Innovative Partnership Offers African Americans Unprecedented Choices in Search for Roots
BOSTON--, AfricanDNA.com, the first company dedicated to offering both genetic testing and genealogical tracing services for African Americans, is being launched this month by Henry Louis Gates, Jr., Alphonse Fletcher University Professor and Director of the W.E.B. Du Bois Institute for African and African American Research at Harvard University, in partnership with the Inkwell Foundation and Family Tree DNA, the world's leader in genetic genealogy. The precedent-setting site is the only company in the field of genetic genealogy that will provide African Americans with family tree research in addition to DNA testing.
Gates, a celebrated author, educator and social critic, is a strong advocate of the value and benefits of genetic genealogy for African Americans. Noting that the process is still in its infancy, he says: "Most people don't realize it, but their roots are on the tips of their tongues. The available DNA data are not by any means complete, and these tests will not yield the names of any of the individuals on our distant family trees-just the general geographic areas in which our ancestors lived. Sometimes the tests yield multiple exact tribal matches, making it necessary for historians to interpret the most plausible result."
AfricanDNA is the only company that offers the service of scholars interpreting multiple matches when compared to the database. A board of historical consultants will include Dr. Fatimah Jackson, Professor, Applied Biological Anthropology, University of Maryland; Dr. Linda Heywood and Dr. John Thornton, both African historians at Boston University; Evelyn Brooks Higginbotham, Professor of History and of African and African American Studies (Chair) at Harvard University; and Dr. David Eltis, director of the Trans-Atlantic Slave Trade Database at Emory University.
Gates comments that "sometimes African Americans will discover that their DNA can be traced to a white ancestor, especially on the father's side, because of slavery. About 30 percent of the African American male population has a white male ancestor."
AfricanDNA.com offers two premium tests. The Maternal Test (Female-mtDNA) is a high-resolution mtDNA test that looks at the mitochondria received by both men and women from their mothers. The Paternal Test, exclusively for males, is a Y-DNA test that details the inherited Y-chromosome. Both tests' results will include placement in the ancestral tree of humankind. Tests will be processed at the Genomic Analysis and Technology Core laboratory at the University of Arizona, headed by Dr. Michael Hammer. The renowned geneticist has been associated with Family Tree DNA since the company's inception. Both Family Tree DNA and the University of Arizona lab are respected for their commitment to stringent scientific standards and privacy guidelines.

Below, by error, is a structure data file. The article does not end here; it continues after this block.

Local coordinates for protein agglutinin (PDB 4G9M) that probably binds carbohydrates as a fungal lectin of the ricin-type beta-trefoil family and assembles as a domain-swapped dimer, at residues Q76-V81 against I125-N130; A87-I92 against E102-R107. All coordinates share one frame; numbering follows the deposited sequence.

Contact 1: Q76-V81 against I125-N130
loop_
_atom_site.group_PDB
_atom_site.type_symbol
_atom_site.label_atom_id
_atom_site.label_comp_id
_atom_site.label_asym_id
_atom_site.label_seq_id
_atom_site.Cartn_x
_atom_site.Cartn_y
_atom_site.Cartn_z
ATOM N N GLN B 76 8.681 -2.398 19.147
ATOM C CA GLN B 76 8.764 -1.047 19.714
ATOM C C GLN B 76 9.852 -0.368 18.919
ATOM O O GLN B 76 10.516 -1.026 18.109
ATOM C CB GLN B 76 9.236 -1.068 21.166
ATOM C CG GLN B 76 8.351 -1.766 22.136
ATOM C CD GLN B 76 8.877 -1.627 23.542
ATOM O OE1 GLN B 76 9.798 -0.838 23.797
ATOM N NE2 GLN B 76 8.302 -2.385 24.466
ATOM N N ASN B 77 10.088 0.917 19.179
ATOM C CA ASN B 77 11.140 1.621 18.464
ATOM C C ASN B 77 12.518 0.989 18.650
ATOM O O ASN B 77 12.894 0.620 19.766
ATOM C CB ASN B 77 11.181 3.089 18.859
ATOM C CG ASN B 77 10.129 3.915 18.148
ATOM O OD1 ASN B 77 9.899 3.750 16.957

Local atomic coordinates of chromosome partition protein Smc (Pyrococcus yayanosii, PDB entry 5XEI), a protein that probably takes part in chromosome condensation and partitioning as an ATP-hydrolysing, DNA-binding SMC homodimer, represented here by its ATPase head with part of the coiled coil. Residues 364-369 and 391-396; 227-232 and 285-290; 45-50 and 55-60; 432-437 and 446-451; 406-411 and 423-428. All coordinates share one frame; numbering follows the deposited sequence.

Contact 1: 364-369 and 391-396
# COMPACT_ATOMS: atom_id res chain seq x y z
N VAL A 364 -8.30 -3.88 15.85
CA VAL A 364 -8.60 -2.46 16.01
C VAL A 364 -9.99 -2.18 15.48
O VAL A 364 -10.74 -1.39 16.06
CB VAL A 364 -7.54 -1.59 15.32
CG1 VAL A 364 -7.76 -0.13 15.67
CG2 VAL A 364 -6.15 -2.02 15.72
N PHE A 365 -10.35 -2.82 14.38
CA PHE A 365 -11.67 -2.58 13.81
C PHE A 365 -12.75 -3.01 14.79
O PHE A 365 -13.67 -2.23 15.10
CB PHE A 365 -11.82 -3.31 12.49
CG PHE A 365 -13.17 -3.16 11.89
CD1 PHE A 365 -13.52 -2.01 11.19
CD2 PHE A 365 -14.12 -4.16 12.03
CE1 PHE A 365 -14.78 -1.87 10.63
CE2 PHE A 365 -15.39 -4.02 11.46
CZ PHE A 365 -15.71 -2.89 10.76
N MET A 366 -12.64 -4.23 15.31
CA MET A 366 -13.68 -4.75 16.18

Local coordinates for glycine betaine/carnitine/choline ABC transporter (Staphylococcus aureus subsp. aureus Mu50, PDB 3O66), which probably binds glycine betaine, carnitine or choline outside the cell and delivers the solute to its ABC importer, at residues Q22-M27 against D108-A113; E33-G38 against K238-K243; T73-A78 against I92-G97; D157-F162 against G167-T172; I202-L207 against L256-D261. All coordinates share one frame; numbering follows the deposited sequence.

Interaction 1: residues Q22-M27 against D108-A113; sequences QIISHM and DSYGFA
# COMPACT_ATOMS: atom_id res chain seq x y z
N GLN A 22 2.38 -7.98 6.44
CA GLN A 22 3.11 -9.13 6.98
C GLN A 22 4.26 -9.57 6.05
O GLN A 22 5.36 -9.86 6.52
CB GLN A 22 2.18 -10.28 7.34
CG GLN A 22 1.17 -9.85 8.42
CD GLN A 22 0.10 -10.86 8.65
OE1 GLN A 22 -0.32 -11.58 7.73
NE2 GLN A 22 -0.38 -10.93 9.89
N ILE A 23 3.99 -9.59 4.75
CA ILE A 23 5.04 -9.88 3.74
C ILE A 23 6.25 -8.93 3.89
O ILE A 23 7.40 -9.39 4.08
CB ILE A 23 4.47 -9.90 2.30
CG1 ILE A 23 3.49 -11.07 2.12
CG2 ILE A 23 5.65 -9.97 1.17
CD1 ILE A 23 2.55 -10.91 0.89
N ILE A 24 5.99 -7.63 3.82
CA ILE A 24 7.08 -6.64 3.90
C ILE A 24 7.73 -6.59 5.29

Singular in the world of genealogy and genetics is AfricanDNA.com's Genealogy Package. This unique product offers documented genealogical tracing of lineage as far back as records permit. Although former slaves, freed at the time of the Civil War, first appeared in the Federal census in 1870, many other records of African Americans under slavery still exist. Genealogists even discovered that Gates' 4th great-grandfather-a Free Negro named John Redman-fought in the American Revolution, leading to Gates' induction into the SAR (Sons of the American Revolution). DNA test takers who opt for the Genealogy Package will receive a customized family tree prepared by the AfricanDNA.com genealogy services group.
Genetic results of AfricanDNA customers will be compared with the database of Family Tree DNA, the most extensive comparative database of DNA test results in the world, including African results provided by leading anthropologists worldwide. These comparisons will point many AfricanDNA clients toward their African origins. A percentage of all profits will be donated to the Inkwell Foundation, dedicated to reforming the teaching of science and history in inner city schools using genetic and genealogical ancestry tracing.
Long interested in genealogical research and DNA testing and particularly African DNA, Gates is the author of Finding Oprah's Roots, Finding Your Own (Crown, 2007) and the forthcoming In Search of Our Roots: How 19 Extraordinary African Americans Reclaimed Their Past, to be published next spring (Crown, 2008). He is also the host and executive producer of the critically acclaimed 2006 PBS series "African American Lives" and its follow-up, "Oprah's Roots." "African American Lives 2" will be broadcast on PBS in February, 2008 in conjunction with Black History Month. Professor Gates is Editor-in-Chief of the Oxford African American Studies Center, the first comprehensive scholarly online resource in the field of African American and African Studies. Gates, an influential cultural critic, has written for Time Magazine, The New Yorker and the New York Times. The recipient of 48 honorary degrees and a 1981 MacArthur Foundation "Genius Award," Henry Louis Gates, Jr. received a National Humanities Medal in 1998, and in 1999 was elected to the American Academy of Arts and Letters.
Family Tree DNA, founded in April 2000, was the first company to develop the commercial application of DNA testing for genealogical purposes, which, until then, had only been available for academic and scientific research. Today, Family Tree DNA's database exceeds 165,000 individual test records (roughly 110,000 Y-DNA and 55,000 mtDNA tests), making it the prime source for researching recent and distant family ties. Additionally, Family Tree DNA administers over 4400 surname projects, comprising some 65,000 unique surnames.
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